If you read Herman Hesse’s Siddhartha novel, you may have erroneously thought the title character was significant. When in fact, it is a pathos, the vulnerability of that character, that he ends his days a humble ferry-man despite being born a prince, like Gotama (the man who became known as the Buddha).
In this sequence, Siddhartha goes with Govinda to hear the teachings of Buddha, and Govinda remains with Buddha to become his disciple. Siddhartha, however, feels that everyone must find his own way to salvation and, hence, does not remain. The “Gotama” sequence begins with Buddha’s taking alms in the town of Savathi and his abiding in the Jetavana grove.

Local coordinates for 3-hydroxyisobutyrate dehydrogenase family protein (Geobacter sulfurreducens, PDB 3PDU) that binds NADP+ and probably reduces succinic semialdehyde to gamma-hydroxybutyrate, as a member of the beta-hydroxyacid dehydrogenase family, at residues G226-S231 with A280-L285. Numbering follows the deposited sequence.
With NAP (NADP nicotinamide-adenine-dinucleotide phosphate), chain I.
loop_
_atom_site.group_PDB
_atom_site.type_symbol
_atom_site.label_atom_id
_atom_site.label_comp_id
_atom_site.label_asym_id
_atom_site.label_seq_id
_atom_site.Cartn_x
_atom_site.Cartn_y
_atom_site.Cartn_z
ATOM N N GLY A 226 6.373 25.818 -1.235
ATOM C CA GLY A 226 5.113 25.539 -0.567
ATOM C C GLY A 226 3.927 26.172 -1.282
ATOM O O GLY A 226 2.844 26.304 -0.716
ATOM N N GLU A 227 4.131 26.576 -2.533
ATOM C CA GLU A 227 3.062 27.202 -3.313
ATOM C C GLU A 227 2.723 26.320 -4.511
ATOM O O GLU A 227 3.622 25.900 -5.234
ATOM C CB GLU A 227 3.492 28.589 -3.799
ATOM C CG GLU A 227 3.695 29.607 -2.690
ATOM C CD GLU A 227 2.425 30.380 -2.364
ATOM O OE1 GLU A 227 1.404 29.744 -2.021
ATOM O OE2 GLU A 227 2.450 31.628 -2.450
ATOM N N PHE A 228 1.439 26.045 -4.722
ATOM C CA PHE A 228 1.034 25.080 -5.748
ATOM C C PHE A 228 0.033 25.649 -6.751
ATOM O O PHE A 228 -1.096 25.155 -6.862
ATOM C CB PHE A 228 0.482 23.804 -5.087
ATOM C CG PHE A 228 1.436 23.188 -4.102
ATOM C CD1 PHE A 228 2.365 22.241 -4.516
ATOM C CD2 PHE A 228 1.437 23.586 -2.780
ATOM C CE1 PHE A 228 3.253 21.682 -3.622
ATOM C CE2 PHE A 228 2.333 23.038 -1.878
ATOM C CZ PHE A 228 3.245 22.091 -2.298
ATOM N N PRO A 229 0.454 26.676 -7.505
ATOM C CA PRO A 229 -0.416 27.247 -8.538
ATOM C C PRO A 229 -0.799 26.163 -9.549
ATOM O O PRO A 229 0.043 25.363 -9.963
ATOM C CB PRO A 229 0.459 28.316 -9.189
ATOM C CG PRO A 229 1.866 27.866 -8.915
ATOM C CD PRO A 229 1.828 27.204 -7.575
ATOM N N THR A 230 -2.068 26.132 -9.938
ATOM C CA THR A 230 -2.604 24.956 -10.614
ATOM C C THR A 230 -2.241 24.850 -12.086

The trick of that novel is that Siddhartha parallel the decisions of Gotama, who was also a prince. But unlike Gotama, who set out seeking the Spiritual, Siddhartha merely held a series of jobs and never quite figured it out to become the Buddha. Siddhartha is the normal man.